Cognitive Consistency

The term cognitive consistency is used to label our need for a consistent, coherent world where things fit together and make sense. The need to experience a coherent world is present even in babyhood. Lewis (1974) showed that a 2-month-old baby became distressed if its mother looked through glass and moved her mouth while another woman's voice was played from a recording. The babies seemed upset to hear a voice that did not go with the face.

What is the need for cognitive consistency? How did Lewis test for it in babies?

McHunt (1963) argued that inability to make sense of a situation was frustrating. We humans wish to achieve congruity or coherence in interpreting our world, according to McHunt. When faced with something incongruous, we are motivated to restore congruity by developing an interpretation, rationalization, or understanding of it. People do this, McHunt said, even if it results in a false or incorrect explanation. Any understanding is better than none.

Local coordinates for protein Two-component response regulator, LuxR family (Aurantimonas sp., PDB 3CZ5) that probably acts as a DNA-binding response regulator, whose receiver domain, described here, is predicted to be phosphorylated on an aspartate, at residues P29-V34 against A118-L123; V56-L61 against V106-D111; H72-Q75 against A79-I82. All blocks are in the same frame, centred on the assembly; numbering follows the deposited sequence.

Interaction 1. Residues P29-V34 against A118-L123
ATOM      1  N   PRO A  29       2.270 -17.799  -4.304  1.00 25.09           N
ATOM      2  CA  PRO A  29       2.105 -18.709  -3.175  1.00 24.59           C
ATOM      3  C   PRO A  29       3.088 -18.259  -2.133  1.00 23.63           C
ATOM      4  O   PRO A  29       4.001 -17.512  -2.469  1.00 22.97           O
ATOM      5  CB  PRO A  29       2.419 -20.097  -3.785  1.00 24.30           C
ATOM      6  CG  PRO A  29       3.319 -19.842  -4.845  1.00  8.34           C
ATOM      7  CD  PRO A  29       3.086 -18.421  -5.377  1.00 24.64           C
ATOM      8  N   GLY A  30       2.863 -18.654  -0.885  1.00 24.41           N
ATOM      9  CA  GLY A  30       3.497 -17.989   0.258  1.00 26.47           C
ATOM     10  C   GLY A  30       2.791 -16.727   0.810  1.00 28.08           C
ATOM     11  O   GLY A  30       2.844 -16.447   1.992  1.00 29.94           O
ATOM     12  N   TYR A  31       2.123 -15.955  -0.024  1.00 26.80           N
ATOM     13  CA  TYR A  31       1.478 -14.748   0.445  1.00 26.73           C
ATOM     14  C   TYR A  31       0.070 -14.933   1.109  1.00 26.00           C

In The Construction of Life and Death (1981), Dorothy Rowe argued that each person lives in a reality structure fashioned by family, self, and society. This personal view of reality she calls a "cirque" (from the Old English word for "circus" or "a circular structure with a stage in the middle"). It is a philosophy, belief system, or world view, populated with the major characters of your life. You are the protagonist or main character of your cirque. . Rowe pointed out that people have a strong motivation to keep their cirque coherent and consistent.

What is Rowe's notion of a "cirque" and how does it relate to the idea of cognitive consistency or congruence?

Rowe observed that we expect consistency in the characters of our personal reality or cirque, just as we expect consistency in good fiction. To be inconsistent, to do something unexpected, is to act "out of character." In real life or in literature (or other forms of fiction such as TV shows and movies), people are expected to stay in character. If they act out of character, it is a hint that something is wrong. Perhaps the person is ill, or being threatened and forced to act unusual. When the problem is resolved, the person usually acts in character again. This shows how strongly we expect consistency in other human beings.


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Copyright © 2007 Russ Dewey